its ends rigidly fixed to supports at each end—two supports, like a simply-
supported beam, but with fixed ends, like a cantilever. This last will be of
little concern here. For any of these, all but the very top and bottom
surfaces experience shearing loads. (As a matter of custom and verbal
convenience, we're assuming gravitational loading.)
Simply-supported beams. We use these more, I'd guess, than does nature;
but they do occur as arched feet, backbones between pectoral and pelvic
girdles, and an occasional part of a plant. Equation (18.4) applies, strictly,
to a simply-supported beam in what's known as three-point bending (Figure
18.5a) with the load in the middle. That's what an archer does when
drawing an arrow and bending the bow—to pick an example in which the
load isn't gravitational. Alternatively, the load can be off center, as in
Figure 18.5b.
Often loads distribute themselves along a beam instead of being
specifically located on a weightless structure. So yet another formula
comes into play. For a uniformly loaded (or self-loaded) beam (Figure
5 Fl
384 EI
Ch 18.4
Since the variously caused deflections are nicely additive, at least if the sum
remains small, one can, for instance, use the equation (18.4) for an applied
load together with (18.5) for self-loading.
Comparing equations (18.4) and (18.5) tells us that a given load will make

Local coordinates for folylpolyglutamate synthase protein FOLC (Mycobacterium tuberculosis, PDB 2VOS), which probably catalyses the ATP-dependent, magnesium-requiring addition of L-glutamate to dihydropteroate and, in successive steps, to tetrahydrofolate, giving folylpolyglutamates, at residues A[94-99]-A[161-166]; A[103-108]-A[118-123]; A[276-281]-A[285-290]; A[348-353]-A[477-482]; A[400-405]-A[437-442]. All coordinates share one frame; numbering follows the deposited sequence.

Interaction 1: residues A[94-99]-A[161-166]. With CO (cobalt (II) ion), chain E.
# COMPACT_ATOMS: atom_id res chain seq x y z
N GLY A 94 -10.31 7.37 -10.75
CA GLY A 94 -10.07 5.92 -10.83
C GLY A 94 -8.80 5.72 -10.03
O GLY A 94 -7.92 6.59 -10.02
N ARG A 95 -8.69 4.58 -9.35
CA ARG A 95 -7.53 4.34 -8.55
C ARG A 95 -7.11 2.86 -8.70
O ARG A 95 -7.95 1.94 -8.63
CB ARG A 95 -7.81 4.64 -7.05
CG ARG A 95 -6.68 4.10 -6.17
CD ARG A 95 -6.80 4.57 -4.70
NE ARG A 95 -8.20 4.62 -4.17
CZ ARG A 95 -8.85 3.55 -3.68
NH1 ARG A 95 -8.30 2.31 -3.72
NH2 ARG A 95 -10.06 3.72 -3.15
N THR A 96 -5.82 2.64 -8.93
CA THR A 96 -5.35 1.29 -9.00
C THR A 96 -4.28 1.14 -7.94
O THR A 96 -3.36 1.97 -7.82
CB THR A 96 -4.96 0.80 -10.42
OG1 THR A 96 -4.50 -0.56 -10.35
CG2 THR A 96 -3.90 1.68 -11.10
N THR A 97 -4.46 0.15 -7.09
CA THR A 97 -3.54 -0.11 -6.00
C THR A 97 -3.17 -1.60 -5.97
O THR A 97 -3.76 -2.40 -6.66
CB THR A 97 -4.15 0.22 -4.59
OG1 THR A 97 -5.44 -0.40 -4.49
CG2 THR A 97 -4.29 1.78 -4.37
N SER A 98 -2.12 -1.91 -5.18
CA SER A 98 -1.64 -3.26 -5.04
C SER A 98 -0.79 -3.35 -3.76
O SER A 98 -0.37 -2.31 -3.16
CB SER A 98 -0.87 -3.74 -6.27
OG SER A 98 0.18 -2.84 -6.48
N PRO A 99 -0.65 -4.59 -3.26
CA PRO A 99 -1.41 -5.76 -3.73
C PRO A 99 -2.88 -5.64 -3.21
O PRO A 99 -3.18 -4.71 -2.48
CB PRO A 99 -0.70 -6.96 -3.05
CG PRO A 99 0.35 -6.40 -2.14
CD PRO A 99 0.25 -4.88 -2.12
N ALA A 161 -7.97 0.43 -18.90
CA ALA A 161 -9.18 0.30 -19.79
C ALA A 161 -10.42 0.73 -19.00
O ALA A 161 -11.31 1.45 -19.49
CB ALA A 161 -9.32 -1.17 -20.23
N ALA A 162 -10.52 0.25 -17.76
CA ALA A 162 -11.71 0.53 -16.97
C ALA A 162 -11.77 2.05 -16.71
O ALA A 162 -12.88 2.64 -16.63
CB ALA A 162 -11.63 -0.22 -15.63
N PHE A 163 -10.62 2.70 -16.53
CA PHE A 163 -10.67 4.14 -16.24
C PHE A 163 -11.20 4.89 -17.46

such a beam sag in the middle 1.6 times as far if centered than if distributed
uniformly along the beam. Equation (18.5) holds practical advice for us
bookish academics—combined with (18.2) it tells us what happens when we
put books on bookshelves supported (but not attached) at their ends:
5 Fl
32 Ewh
Stiffer is proportionately better, assuming sag is bad, although one rarely
has much choice of material. (You can get a datum for E from Table
15.1.) Wider (w) is proportionately better as well. Thicker or (h) is
disproportionately better—glue together two boards and you'll reduce the
sag eight fold. (Without glue or screw, though, the boards can shear on the
neutral plane, and you'll gain only the additive two-fold in sag reduction.)
Longer is disproportionately worse. Going from a two-foot to three-foot
shelf length will increase sag not 1.5 times but nearly 3.5 times. In fact,
that understates the real problem. Since the load of books will ordinarily
increase in proportion to length, force will be proportional to length, and
sag will scale with the fourth rather than the third power of length. Double
the length and the sag increases fully sixteen-fold. A shelf 36 inches long
will sag over four times as far as one of similar construction that's only 30
inches long. Buy short shelves or support them at narrow intervals!
Cantilever beams. Back to cantilating about cantilevers. Consider a
cantilever beam whose length is decently greater than its vertical thickness
(Figures 18.1 and 18.2, again), with the load concentrated at the
unsupported end. Formulas for the deflection of its outer end look much